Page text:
The story of Cisco filing a lawsuit against Network Edge Authentication Topology (NEAT) has filtered through the AV industry for the last few weeks, but with much less disdain for its existence than that of ClearOne versus Shure. What’s interesting to note is the fundamental difference between the two—one is a suit over trade secrets, while the other is actually several suits (and even a countersuit) over patents. What’s the difference?
Patents Versus Trade Secrets
Patent law in the United States can be a particularly complicated thing. The principle behind someone being able to file a patent is that they make a social contract with the public. For the time and energy that they put into creating a novel and non-obvious new work, they get an effective monopoly over the ability to control its production, licensing and sale for 20 years—essentially allowing them to control the profits over their creation for a period of time. By filing a patent, though, a person is instantly publicizing its existence. It’s here that we see the difference between the two legal battles.
A trade secret’s baseline principle is exactly as it is stated—it is a secret. You cannot patent a trade secret because the minute you do, it becomes public knowledge and is therefore no longer a secret. That doesn’t mean that trade secrets aren’t protected, however. Consider the formula for Coca-Cola. That isn’t patented; it’s a trade secret. You could also likely say the same for the 11 herbs and spices of Kentucky Fried Chicken. Just because someone could reverse-engineer the formula does not destroy the trade secret.
You Can’t Take It With You
This is a common issue in Silicon Valley as engineers and employees bounce from one tech company to another. People are hired to work on products. They create and develop technology. They also learn how not to create technology. In the end, something gets built. Those employees have learned something. That information is stored in their brains and, depending on their employment agreement, they could be free to walk out of that building any time with the information that is stored in their heads. The issue is whether sharing that learned information with their next company is something that would be considered a misappropriation of the trade secret.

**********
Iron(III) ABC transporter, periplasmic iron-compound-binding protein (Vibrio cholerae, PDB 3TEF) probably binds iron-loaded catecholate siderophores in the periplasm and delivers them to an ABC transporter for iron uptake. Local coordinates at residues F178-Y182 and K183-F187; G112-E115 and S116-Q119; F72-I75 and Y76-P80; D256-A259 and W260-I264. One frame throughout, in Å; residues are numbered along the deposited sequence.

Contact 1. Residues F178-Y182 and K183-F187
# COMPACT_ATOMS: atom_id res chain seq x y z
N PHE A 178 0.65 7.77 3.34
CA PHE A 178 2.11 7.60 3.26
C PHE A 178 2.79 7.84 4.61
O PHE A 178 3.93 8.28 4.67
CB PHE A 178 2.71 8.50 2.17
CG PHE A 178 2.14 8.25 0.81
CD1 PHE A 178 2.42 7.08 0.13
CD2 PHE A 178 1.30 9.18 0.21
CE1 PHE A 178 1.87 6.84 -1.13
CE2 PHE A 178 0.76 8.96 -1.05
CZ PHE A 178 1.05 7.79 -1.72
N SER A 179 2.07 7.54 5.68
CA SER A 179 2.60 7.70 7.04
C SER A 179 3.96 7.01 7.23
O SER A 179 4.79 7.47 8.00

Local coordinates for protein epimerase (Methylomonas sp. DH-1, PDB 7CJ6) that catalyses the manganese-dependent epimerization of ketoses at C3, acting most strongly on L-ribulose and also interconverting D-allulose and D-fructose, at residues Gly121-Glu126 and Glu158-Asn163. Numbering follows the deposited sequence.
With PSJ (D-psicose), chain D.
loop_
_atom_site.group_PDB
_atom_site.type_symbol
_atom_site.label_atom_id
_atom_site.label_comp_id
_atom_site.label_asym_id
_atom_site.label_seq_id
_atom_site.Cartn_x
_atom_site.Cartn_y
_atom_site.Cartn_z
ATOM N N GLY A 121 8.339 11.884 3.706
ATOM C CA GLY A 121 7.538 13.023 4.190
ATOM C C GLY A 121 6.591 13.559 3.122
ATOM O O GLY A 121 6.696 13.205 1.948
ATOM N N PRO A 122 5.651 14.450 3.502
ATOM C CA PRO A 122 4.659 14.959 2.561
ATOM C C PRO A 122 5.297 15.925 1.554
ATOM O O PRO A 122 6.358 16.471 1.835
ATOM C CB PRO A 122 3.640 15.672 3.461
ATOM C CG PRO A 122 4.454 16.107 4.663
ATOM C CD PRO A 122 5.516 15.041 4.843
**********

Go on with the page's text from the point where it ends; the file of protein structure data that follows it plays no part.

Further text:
In the Cisco case, though, the claim is that the offense is much more egregious. It isn’t just someone walking out of the office with information in their head; the claim is that someone downloaded more than 3,000 files with proprietary information. This speaks to a certain amount of ignorance by engineers about employment contracts and the law.
Part of any employment contract—or at least something that absolutely should be part of any employment contract—is a stipulation of ownership of intellectual property. Some companies will overreach and make this clause as broad as possible to include anything that you create in or out of the office, on your personal time or company time. But focusing on the work that’s actually being done for the company suits this analysis. Under common employment agreements, developing and creating something while in the employ of a company will likely mean that that thing will be owned by the company.
We saw a similar issue in the case between Waymo and Uber last year when an engineer took files about lidar (an acronym of light detection and ranging) technology for self-driving cars with him when he changed companies. The companies reached a settlement, but there is still pending criminal litigation against the engineer.
The AV industry is no stranger to patent suits. We’ve seen Crestron and Extron duke it out in the past. The Shure and ClearOne battle has seen many public comments about AV professionals never using either of those brands again.
Trade secret claims, though, seem a little less common for our industry. We often discuss how much history of our industry is based on field experience and the need to share that oral history. In theory, some of those discussions could include trade secrets for an integration firm. I find it unlikely that we’ll suddenly start seeing a lot of trade secret cases, but as technicians move from one company to another, it’s interesting to note that the culture of sharing learned information that could be first discovered by one of your techs could be revealing a trade secret.
Protecting an organization means ensuring that there is a strong, enforceable employment agreement about what that individual should keep secret during their employment and after they leave. Protecting yourself as an individual means not just signing that agreement but really understanding what you’re agreeing to. Take the time, read it, and ask questions if you don’t understand what it means. You could create something in your time there, something of great value, and it would be good to know if you or the company owns it and whether you can take it with you as you continue on in your AV career.